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John Constable's Wivenhoe Park, Essex: An idyllic scene featuring trees, grass, and water

Locus amoenus (Latin for "pleasant place") is a literary topos involving an idealized place of safety or comfort. A locus amoenus is usually a beautiful, shady lawn or open woodland, or a group of idyllic islands, sometimes with connotations of Eden or Elysium.[1]

Ernst Robert Curtius wrote the concept's definitive formulation in his European Literature and the Latin Middle Ages (1953).[2]



Maerten Ryckaert, Rocky Pastoral Landscape

A locus amoenus will have three basic elements: trees, grass, and water. Often, the garden will be in a remote place and function as a landscape of the mind. It can also be used to highlight the differences between urban and rural life or be a place of refuge from the processes of time and mortality.

In some works, such gardens also have overtones of the regenerative powers of human sexuality[3] marked out by flowers, springtime, and goddesses of love and fertility.[4]



The literary use of this type of setting goes back, in Western literature at least, to Homer,[5] and it became a staple of the pastoral works of poets such as Theocritus and Virgil. Horace (Ars poetica, 17) and the commentators on Virgil, such as Servius, recognize that descriptions of loci amoeni have become a rhetorical commonplace.

In Ovid's Metamorphoses, the function of the locus amoenus is inverted, to form the "locus terribilis". Instead of offering a respite from dangers, it is itself usually the scene of violent encounters.[6]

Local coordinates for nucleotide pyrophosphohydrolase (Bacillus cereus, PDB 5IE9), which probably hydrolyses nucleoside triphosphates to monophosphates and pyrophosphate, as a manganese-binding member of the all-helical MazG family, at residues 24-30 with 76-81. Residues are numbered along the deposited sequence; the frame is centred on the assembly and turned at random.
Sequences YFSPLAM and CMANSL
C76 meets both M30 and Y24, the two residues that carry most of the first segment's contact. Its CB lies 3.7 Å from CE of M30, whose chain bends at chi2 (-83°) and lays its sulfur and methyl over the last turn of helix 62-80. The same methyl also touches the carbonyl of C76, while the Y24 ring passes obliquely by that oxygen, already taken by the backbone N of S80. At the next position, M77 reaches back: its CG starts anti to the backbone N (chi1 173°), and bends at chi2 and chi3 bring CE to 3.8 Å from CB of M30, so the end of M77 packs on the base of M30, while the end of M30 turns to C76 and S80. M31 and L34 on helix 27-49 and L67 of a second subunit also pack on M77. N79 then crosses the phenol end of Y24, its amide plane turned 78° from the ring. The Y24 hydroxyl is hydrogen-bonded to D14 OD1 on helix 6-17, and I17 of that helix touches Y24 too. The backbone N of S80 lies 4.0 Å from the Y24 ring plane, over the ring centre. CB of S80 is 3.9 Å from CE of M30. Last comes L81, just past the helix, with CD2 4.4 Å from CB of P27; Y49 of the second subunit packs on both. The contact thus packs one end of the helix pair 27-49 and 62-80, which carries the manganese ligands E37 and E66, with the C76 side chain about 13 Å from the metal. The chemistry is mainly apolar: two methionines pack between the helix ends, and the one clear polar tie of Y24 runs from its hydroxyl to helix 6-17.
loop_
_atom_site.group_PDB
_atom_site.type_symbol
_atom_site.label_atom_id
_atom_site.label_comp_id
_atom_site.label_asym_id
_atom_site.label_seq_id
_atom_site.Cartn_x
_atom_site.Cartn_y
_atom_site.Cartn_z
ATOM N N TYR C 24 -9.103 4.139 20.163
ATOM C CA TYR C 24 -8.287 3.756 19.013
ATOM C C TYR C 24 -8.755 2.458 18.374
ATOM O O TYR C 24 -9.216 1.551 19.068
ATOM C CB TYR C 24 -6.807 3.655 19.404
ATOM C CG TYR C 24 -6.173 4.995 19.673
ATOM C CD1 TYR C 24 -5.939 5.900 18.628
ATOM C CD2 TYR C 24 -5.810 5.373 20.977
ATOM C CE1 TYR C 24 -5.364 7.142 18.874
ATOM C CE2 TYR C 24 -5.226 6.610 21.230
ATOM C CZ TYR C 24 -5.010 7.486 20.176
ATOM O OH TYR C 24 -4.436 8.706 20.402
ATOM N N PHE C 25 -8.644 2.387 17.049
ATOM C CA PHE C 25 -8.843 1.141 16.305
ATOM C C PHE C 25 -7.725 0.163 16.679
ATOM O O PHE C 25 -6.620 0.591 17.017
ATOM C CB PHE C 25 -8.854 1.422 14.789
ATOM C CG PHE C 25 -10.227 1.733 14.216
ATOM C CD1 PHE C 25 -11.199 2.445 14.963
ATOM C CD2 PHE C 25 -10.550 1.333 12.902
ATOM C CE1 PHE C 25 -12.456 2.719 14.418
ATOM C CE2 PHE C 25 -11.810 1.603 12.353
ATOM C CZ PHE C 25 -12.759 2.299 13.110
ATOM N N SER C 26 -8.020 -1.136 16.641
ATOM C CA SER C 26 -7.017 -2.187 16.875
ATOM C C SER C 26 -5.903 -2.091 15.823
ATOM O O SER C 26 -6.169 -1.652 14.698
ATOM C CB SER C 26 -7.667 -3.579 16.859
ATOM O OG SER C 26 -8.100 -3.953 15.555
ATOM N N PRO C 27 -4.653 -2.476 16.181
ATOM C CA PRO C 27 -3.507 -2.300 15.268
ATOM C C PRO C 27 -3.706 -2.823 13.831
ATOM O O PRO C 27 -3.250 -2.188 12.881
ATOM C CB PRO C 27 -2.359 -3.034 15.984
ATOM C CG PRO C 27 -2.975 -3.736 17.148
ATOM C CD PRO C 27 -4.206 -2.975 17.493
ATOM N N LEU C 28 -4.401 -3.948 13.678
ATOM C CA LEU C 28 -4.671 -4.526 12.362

The Middle Ages merged the classical locus amoenus with biblical imagery, as from the Song of Songs.[7]

Matthew of Vendôme provided multiple accounts of how to describe the locus amoenus,[8] while Dante drew on the commonplace for his description of the Earthly Paradise: "Here spring is endless, here all fruits are."[9]


Characters in the Forest of Arden in Shakespeare's As You Like It

The locus amoenus was a popular theme in the works of such Renaissance figures as Ariosto and Tasso.[10]

Shakespeare made good use of the locus amoenus in his long poem Venus and Adonis.[11] The trope also fed into his construction, in many plays, of what Northrop Frye has called the Shakespearean "green world" – a space that lies outside of city limits, a liminal space where erotic passions can be freely explored, away from civilization and the social order – such as the Forest of Arden in As You Like It.[12] A mysterious and dark, feminine place, as opposed to the rigid masculine civil structure, the green world can also be found featured in A Midsummer Night's Dream and Titus Andronicus.[citation needed]


In the 20th century the locus amoenus appears in the work of T. S. Eliot, as in the Rose Garden of Burnt Norton[13] and in J. R. R. Tolkien's Shire[14] and Lothlórien.[15]

Sinister doublesEdit

The split-off obverse of the locus amoenus is the apparently delectable but in fact treacherous garden, often linked to a malign sexuality, as in Circe's palace or the Bower of Bliss in Edmund Spenser's Faerie Queene.[16]

See alsoEdit


  1. ^ J. B. Russell, A History of Heaven (1998) p. 21
  2. ^ E. R. Curtius, European Literature and the Latin Middle Ages (1953) p. 183-202
  3. ^ For more information, see Evett, David. "Paradice's Only Map": The "Topos" of the "Locus Amoenus" and the Structure of Marvell's "Upon Appleton House." PMLA. 85.3(1970):504-513.
  4. ^ W. Shullenberger, Lady in the Labyrinth (2008) p. 260
  5. ^ J. B. Russell, A History of Heaven (1998) p. 21
  6. ^ John David Zuern, "Locus Amoenus"
  7. ^ W. Shullenberger, Lady in the Labyrinth (2008) p. 261
  8. ^ H. Pleij, Dreaming of Cockaigne (2013) p. 216
  9. ^ Dante, Purgatory (1971) p. 293
  10. ^ W. Shullenberger, Lady in the Labyrinth (2008) p. 260
  11. ^ P. Cheney, Shakespeare, National Poet-Playwright (2004) p. 102
  12. ^ A. Shurbanov, Shakespeare's Lyricized Drama (2010) p. 197
  13. ^ Northrop Frye, Anatomy of Criticism (1973) p. 321
  14. ^ A. Neset, Arcadian Waters and Wanton Seas (2009) p. 30
  15. ^ Tom Shippey, J. R. R. Tolkien (2001) p. 196-7
  16. ^ Northrop Frye, Anatomy of Criticism (1971) p. 149

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